Friday, May 25, 2018
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Canoeists test their endurance and friendship on Mississippi trek
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John Pugh shown paddling down the Mississippi River. (Photo courtesy of
Two graduate students from North Carolina are spending 75 days in a canoe, paddling the length of the Mississippi River. Their journey began at the river's source at Lake Itasca, and will end at the Gulf of Mexico. John Pugh and Jessica Robinson say they're trying to accomplish two goals on their 2,300-mile journey. First, drawing attention to the Mississippi's importance as a drainage basin. Second, they're hoping to get out of the canoe in New Orleans still speaking to one another. We caught up with them during a recent stop in Red Wing.

Red Wing, Minn. — John Pugh says the idea for their trip down the Mississippi came as he and Jessica were leading a group trip in Georgia's Okefenokee Swamp in 2002. Pugh says during that trip he decided that he would try to do something "cool" with his life every five years.

He convinced his fellow graduate student, Jessica Robinson, to brave mosquitoes, strong currents and barge traffic to join him on the adventure.

Pugh and Robinson are traveling in an 18-foot canoe made in Winona. They began their trip on May 14 -- the date of the Minnesota fishing opener -- at the headwaters of the Mississippi River near Itasca. They were impressed by the number of Minnesotans out enjoying the water.

Pugh says they began their trip in the middle of some stormy weather.

"(It was) very moist. The first few days we actually had a little bit of hail, so that was a little harder," says Pugh. "It's been very damp. But it's helped the water levels to stay up so we're making very good time with that."

Fueled by a diet rich in Twizzlers candy, beef jerky and peanut butter, John Pugh and Jessica Robinson paddle about 25 to 35 miles per day. Robinson says they've gotten into a daily routine.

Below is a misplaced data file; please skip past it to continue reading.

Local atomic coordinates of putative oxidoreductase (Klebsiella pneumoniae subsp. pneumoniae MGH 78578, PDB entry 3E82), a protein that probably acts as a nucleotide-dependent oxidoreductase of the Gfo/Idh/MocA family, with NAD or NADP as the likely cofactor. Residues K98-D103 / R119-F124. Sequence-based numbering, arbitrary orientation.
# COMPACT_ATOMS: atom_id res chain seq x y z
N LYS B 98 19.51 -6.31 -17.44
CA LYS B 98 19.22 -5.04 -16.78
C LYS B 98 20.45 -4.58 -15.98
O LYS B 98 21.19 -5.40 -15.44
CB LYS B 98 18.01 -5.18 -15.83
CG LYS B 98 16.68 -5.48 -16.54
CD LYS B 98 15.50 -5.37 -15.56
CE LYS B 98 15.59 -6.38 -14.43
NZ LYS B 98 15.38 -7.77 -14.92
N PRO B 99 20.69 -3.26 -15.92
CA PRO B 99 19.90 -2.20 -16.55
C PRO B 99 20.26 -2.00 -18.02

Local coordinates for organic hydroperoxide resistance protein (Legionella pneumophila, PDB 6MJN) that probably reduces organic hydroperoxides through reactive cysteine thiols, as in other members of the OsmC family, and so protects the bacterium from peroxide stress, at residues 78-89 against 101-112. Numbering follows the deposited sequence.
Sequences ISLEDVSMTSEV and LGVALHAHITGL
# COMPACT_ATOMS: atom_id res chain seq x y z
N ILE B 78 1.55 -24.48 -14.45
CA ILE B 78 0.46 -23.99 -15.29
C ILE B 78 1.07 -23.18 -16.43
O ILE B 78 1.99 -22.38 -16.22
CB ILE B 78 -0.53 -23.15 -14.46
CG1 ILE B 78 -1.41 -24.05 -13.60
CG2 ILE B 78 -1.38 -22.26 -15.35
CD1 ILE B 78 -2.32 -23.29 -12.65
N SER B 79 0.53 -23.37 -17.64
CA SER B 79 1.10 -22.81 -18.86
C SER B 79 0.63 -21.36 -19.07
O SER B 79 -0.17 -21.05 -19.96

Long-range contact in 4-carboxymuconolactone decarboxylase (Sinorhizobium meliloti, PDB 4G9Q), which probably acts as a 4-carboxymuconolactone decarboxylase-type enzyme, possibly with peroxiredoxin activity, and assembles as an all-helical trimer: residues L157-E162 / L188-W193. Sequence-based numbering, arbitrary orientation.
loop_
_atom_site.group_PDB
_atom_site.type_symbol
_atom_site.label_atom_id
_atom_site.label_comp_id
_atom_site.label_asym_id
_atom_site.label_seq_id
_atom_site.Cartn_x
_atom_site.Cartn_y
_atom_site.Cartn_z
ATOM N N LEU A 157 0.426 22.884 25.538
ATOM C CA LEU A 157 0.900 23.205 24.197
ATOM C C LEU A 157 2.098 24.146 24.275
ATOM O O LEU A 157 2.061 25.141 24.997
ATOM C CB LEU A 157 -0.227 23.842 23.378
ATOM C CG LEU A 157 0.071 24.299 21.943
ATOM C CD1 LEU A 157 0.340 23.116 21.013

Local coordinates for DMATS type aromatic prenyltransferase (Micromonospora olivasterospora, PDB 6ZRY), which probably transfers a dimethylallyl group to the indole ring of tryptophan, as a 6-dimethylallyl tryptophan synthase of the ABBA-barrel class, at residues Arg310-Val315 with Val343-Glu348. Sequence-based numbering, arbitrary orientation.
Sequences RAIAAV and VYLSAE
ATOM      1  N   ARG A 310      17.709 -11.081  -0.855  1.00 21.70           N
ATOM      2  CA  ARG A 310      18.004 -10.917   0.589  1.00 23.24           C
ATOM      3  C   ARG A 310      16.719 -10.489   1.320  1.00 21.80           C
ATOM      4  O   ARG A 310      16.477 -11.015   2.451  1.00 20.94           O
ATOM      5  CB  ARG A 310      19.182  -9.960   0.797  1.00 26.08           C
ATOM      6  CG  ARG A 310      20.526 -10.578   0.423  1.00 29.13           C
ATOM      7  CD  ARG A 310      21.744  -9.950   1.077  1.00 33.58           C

"We get up. We pack up our gear fairly quickly, because when you're camping the mosquitoes are everywhere. And we get on the water. We don't eat breakfast in camp because of the mosquitoes. But we get on the water, and then we kind of get our stuff together and have breakfast, and really just take the day as it comes," she says. "We think about what kind of mileage we want to make. And so we just spend about 10 hours enjoying the river and paddling down, and sometimes fighting the wind."

Robinson says by using a Global Positioning System they discovered that without paddling at all, the current will take them 2 mph down the Mississippi. She says they're averaging about 4 mph. One day, thanks to a strong back wind, they reached almost 8 mph -- although they only kept that speed for 15 minutes.

Pugh and Robinson admit spending 10 hours a day in a canoe can test a relationship. Pugh says it's often a topic of conversation whenever they stop in a town for supplies.

"The first question we're asked, 'Why are you even out here?' The second question is, 'Do you plan on killing each other?'" Pugh laughs. "We've actually gotten along great. We've had a couple of 'moments of reflection.'"

"I think one of the things that's really helped is we recognize that you need some boundaries at times and you need some space," Robinson adds. "We do have a long canoe. We have about nine feet for each other -- it's about 18 feet long. So you get nine feet of the canoe to yourself. I'm in the bow, and if I don't want to talk to John I ask him not to talk to me, and I turn around and I don't even have to look at him! It's great!"

Pugh and Robinson say when the trip gets rough they focus on the beauty of the Mississippi River. They also think about what they'll do when they finally hit the Gulf of Mexico in August.

"Probably shed a tear in the ocean. It'll just be kind of overwhelming for a little while. But I'm really looking forward to that whole feeling," says Pugh. "That's something I keep in mind every day. Some days are great, some days are not so great. And all you have to do is keep plugging at it and eventually you'll end up there."

"I think that the big lessons are still to be learned. I think some of the things I'm going to look back on are some of the interactions with people," adds Robinson. "People have been very nice and very open and very like, 'Wow! You're doing my dream!' To be doing something that not only you dream of, but other people dream of, is just wild."

Jessica Robinson and John Pugh say they're hoping to reach the Gulf of Mexico during the first week in August. This week they are in Arkansas, and have about 535 more miles to paddle before they reach the Mississippi Delta.